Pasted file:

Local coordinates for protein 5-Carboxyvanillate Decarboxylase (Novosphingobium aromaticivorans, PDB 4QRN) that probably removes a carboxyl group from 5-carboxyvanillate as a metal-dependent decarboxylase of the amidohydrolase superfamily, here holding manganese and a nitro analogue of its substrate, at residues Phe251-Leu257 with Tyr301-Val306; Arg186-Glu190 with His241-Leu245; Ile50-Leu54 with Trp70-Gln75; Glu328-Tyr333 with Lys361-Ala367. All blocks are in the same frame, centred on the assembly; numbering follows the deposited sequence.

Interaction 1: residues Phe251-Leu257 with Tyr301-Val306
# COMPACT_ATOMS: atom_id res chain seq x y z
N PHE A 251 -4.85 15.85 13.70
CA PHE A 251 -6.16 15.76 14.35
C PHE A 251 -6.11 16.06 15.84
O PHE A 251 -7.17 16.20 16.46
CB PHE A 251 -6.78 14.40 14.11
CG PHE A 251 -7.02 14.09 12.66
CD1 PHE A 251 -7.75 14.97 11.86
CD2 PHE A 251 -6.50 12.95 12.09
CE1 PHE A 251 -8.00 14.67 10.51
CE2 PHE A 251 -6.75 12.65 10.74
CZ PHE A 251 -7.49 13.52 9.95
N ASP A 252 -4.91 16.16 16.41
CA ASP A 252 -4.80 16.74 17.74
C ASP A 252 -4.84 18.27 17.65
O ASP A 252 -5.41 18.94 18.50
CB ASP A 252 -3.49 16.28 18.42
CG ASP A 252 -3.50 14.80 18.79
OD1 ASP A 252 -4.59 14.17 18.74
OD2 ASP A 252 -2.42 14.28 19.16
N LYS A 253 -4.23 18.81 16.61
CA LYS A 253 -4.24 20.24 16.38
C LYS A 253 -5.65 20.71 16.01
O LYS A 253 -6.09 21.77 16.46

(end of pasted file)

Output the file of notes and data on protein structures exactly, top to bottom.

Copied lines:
Local coordinates for protein 5-Carboxyvanillate Decarboxylase (Novosphingobium aromaticivorans, PDB 4QRN) that probably removes a carboxyl group from 5-carboxyvanillate as a metal-dependent decarboxylase of the amidohydrolase superfamily, here holding manganese and a nitro analogue of its substrate, at residues Phe251-Leu257 with Tyr301-Val306; Arg186-Glu190 with His241-Leu245; Ile50-Leu54 with Trp70-Gln75; Glu328-Tyr333 with Lys361-Ala367. All blocks are in the same frame, centred on the assembly; numbering follows the deposited sequence.

Interaction 1: residues Phe251-Leu257 with Tyr301-Val306
# COMPACT_ATOMS: atom_id res chain seq x y z
N PHE A 251 -4.85 15.85 13.70
CA PHE A 251 -6.16 15.76 14.35
C PHE A 251 -6.11 16.06 15.84
O PHE A 251 -7.17 16.20 16.46
CB PHE A 251 -6.78 14.40 14.11
CG PHE A 251 -7.02 14.09 12.66
CD1 PHE A 251 -7.75 14.97 11.86
CD2 PHE A 251 -6.50 12.95 12.09
CE1 PHE A 251 -8.00 14.67 10.51
CE2 PHE A 251 -6.75 12.65 10.74
CZ PHE A 251 -7.49 13.52 9.95
N ASP A 252 -4.91 16.16 16.41
CA ASP A 252 -4.80 16.74 17.74
C ASP A 252 -4.84 18.27 17.65
O ASP A 252 -5.41 18.94 18.50
CB ASP A 252 -3.49 16.28 18.42
CG ASP A 252 -3.50 14.80 18.79
OD1 ASP A 252 -4.59 14.17 18.74
OD2 ASP A 252 -2.42 14.28 19.16
N LYS A 253 -4.23 18.81 16.61
CA LYS A 253 -4.24 20.24 16.38
C LYS A 253 -5.65 20.71 16.01
O LYS A 253 -6.09 21.77 16.46